Feature photo of Ty Bey, garden manager with CROPS at the Sister Jean community garden in Atlantic City.
By Clyde Hughes | AC JosepH Media
ATLANTIC CITY – There is some rejuvenation going on near Pennsylvania Avenue in Atlantic City, but if one drives by the empty concrete parking lots and abandoned buildings, they may miss it.
In a strip of land next to the former St. Monica Catholic Church, Paige Vaccaro, Ty Bey and the volunteers at the nonprofit CROPS — Communities Revolutionizing Public Spaces – have made their stand.
Broccoli, spinach, collard greens, peppers and lettuce are among the vegetables growing in the urban garden in one of the poorest neighborhoods in New Jersey; a neighborhood mere blocks away from where the well-off live in fancy high-rises and tourists spend thousands on beachside vacations.
The mission of CROPS is to make sure all Atlantic City’s residents have the same opportunities to eat – and even grow – their own fresh vegetables in one of the region’s biggest food deserts.
“Joining was a spiritual experience for me,” said Bey a garden manager for CROPS while at the organization’s Sister Jean location at 108 N. Pennsylvania Ave. “This is a way of giving back and it’s giving me an opportunity to meet other people in the community. We all work together and teach people about sustainability and growing your own food. We talk about why it’s important for us to teach others and then just reciprocate off of each other.”
Vaccaro, an educator by trade, founded CROPS in 2016 with a vision of connecting communities and using gardens and sustainability to break down things like racism and stereotypes.
“Every community has room to grow. Some need more help than others,” Vaccaro told Shore Local in 2020. “Supporting our work helps us build positive events, improve access to healthy food and support small businesses.”
The Rev. John Scotland is the executive director of Friends of Jean Webster Inc., the nonprofit food pantry that is working to reopen a kitchen in the back building of the shuttered St. Monica. Now, they operate Sister Jean’s Pantry, where residents in the neighborhood lineup for free food items several times a week.
Scotland said when Vaccaro showed up at his doorstep saying she wanted to turn the patch of land next to the building into a community garden, he couldn’t say “yes” fast enough.
“The five census tracts were in the middle of are just extreme poverty, probably one of the worst pockets in the state,” Scotland said. “When Paige came to us and said I’d like to start the garden here, we jumped at the chance to do it. She partnered with Cookie Till with Steven & Cookie’s [restaurant in Margate, New Jersey] and Cookie had all kinds of partners.
“They built the beds, got Atlantic City to donate the dirt and Paige was off and running. They’re into their third season now.”
Scotland said he sees the garden as an important part of the movement to feed and uplift the neighborhood.
“It’s about using the food that we have access to,” Scotland said. “Let’s be clear about what we do here. It’s not just about hunger. We’re here to address poverty and alleviating poverty. So, if there’s anything we can do to alleviate poverty, it makes sense to us.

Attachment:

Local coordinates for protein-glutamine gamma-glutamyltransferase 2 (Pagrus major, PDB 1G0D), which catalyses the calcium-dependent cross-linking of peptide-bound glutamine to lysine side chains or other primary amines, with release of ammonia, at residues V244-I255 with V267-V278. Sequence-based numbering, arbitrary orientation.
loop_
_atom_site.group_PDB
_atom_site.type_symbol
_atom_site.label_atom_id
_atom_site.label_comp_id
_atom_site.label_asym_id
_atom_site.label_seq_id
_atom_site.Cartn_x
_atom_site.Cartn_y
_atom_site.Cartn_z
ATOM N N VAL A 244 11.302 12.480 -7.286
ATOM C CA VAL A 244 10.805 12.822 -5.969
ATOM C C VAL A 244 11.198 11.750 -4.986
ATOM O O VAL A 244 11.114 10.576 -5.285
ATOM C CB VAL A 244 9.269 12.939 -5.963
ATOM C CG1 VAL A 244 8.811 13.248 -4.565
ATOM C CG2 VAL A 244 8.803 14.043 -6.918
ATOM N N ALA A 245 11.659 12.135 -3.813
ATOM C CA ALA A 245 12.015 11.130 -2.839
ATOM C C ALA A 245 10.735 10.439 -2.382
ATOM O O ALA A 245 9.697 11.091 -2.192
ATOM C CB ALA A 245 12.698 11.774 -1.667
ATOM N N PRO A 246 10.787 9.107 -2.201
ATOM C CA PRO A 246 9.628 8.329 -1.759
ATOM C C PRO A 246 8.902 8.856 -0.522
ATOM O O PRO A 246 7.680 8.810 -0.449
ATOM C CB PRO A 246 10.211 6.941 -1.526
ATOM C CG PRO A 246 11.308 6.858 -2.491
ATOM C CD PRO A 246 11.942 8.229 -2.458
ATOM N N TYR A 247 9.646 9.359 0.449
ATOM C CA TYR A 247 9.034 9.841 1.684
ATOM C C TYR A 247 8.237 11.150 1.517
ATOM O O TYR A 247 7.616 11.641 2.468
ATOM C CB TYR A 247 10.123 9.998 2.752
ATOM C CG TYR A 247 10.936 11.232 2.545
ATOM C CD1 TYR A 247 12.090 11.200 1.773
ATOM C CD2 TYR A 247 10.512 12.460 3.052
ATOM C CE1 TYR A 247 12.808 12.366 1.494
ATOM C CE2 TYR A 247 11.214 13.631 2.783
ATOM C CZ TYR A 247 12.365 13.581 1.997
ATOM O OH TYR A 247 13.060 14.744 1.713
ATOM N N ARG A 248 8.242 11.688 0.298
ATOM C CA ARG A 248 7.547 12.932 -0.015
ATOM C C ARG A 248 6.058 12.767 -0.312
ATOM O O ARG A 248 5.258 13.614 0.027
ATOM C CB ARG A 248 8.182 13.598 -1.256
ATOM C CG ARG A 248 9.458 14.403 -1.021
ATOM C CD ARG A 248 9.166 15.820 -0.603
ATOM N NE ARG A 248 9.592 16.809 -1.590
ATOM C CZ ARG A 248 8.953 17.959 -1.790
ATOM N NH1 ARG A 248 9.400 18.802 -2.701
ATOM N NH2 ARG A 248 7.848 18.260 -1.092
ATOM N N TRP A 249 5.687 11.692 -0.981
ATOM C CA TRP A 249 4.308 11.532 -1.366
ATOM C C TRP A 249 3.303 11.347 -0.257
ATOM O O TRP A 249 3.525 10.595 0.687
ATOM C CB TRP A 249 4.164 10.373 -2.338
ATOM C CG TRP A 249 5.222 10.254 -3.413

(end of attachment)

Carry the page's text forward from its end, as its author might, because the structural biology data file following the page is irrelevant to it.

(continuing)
“We’re just the vessel for what the food bank is giving us and Paige is doing a fantastic job with the garden.”
The wooden gardening boxes fill the green space next to the parking lot of the former church as neighborhood residents walk in and out from the pantry to the garden and then back home. Bey said they are welcomed to pick and grow their food from the garden.
For Bey, her involvement with the community gardens is deeply personal.
“I wanted to honor my ancestors, my forefathers and my foremothers,” Bey said. “This is getting back to exactly how the indigenous people lived. For me, this is just getting right back to that and honoring them in the aspect of taking care of themselves along with taking care of Mother Nature.”
Bey said that COVID-19 pandemic appeared to have struck a chord with many in the neighborhoods, with lockdown restrictions closing many establishments and limiting movements to places like grocery stores and eating establishments.
“When COVID-19 actually came, you saw how the government wasn’t there to support you.” Bey said. “So, we in the community had to get involved to be present so we could take care of ourselves. Community gardening was one of the ways we took care of ourselves during that time. Many of us started our own community gardens.”
In addition to a successful farmer’s market in suburban Linwood and Pleasantville, CROPS started a fall farmer’s market in Atlantic City’s O’Donnell Park, which is within walking distance from some of the city’s neediest neighborhoods and a new residential hall for Stockton University Atlantic City students.
Vaccaro said it was so successful, CROPS will do it again this fall.
“We had a wonderful first season in the Chelsea [neighborhood],” Vaccaro told Front Runner New Jersey. “The locals came to support and also from surrounding communities. People loved the variety and authenticity of our vendors, the performances and music.
“We decided to return to Chelsea and continue to build the relationships and partnerships that we made in the first year. This year we are authorized to accept SNAP/EBT and WIC. We are very grateful to be able to continue to serve the community.”
In a time where the pandemic and concentrated poverty has made it as difficult as ever to find sustainable food sources, Vaccaro, Bey and CROPS continue to make a difference one good community garden at a time.
Bio: This story was edited by Denise Clay-Murray, a veteran Philadelphia-based independent journalist, longtime member of the National Association of Black Journalists and a regular contributor to the Philadelphia Sunday Sun among other print and digital publications.
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